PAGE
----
BRITAIN is to be hit by an unseasonal Spring heatwave – just as millions go into coronavirus lockdown.
Weather Forecasters say that 500 mile-wide ‘Portuguese pulse’ of warm air will blow in an incredibly high temperature of up to 15C (59F) highs across the country for around 10 days.
The news means Britain is going to be warmer this week than Malta and Corfu, Greece, both due to be around 14C by midweek. So cancelling your holiday might not be that bad after all. Bringing on a heatwave for 2020, which could be the hottest spring on record in the UK. An April heatwave will be very well received across the country.
Betting company Ladbrokes have now slashed odds on spring being the hottest ever from 6/1 to just 5/2.
Spokesman Alex Apati said: “The sun is up, but the odds are down. Punters are backing a hot spring.”
A forecast map shows air blowing from Portugal to Britain, with highs climbing to 15C – 4C above average – by Wednesday.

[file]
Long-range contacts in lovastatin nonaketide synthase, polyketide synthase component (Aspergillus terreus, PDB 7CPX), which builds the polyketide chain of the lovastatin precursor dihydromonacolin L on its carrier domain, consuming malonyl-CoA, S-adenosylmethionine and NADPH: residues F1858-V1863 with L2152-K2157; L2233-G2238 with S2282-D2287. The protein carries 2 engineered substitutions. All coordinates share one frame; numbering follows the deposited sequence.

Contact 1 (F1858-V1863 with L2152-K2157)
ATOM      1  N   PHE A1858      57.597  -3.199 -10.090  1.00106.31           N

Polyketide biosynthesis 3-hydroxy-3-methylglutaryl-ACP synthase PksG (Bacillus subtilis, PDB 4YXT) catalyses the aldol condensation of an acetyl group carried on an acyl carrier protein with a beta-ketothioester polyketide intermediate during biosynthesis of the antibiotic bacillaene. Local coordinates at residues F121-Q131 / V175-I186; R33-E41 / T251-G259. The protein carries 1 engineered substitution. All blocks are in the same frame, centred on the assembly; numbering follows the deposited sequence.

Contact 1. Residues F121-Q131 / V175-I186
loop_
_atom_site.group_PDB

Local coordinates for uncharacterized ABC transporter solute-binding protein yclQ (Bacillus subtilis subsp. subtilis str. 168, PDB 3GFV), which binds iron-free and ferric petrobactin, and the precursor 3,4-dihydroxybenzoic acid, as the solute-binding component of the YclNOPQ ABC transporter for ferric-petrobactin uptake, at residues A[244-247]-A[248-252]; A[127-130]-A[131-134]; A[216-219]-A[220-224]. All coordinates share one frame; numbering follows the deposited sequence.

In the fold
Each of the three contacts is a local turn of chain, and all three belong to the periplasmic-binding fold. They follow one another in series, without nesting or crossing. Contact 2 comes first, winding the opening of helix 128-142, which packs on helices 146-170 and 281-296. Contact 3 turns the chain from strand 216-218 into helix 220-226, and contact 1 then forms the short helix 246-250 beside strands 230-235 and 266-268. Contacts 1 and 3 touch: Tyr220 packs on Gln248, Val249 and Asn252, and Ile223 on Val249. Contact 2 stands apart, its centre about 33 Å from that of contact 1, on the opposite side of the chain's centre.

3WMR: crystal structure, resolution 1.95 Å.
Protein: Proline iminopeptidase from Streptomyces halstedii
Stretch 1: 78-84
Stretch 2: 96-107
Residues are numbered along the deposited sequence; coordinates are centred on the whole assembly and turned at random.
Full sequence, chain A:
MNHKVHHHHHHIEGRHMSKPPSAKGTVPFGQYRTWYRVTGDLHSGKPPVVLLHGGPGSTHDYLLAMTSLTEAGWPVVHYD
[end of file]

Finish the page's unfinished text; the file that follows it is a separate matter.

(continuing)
Forecasters are also predicting 20C highs in the UK within weeks.
The Met Office seem to be suggesting the the UK will remain dry for at least 10 days, making your social distancing a little bit better.
The Weather Outlook said: “Sunshine will help boost the mood, with an extended period of settled and dry conditions after recent months’ widespread flooding.”
Ex-BBC and Met Office forecaster John Hammond of weather trending said: “We will tap into air from further South in Europe through the early part of the week, with daytime temperatures rising after the weekend.
“Drier continental winds are now blowing across the UK. The ‘taps’ have been turned off after wet and windy westerlies plagued us through winter.”
STV weather presenter Sean Batty said: “Stay positive, British Summer Time is on the way with lighter nights and 20C is more achievable in weeks ahead.”
A Met Office forecaster said: “It looks fine and dry for many from Sunday as winds ease in the South.
“Dry and settled conditions should dominate through the end of March and into early April, bringing plenty of sunny spells across the UK, particularly in the South and East.”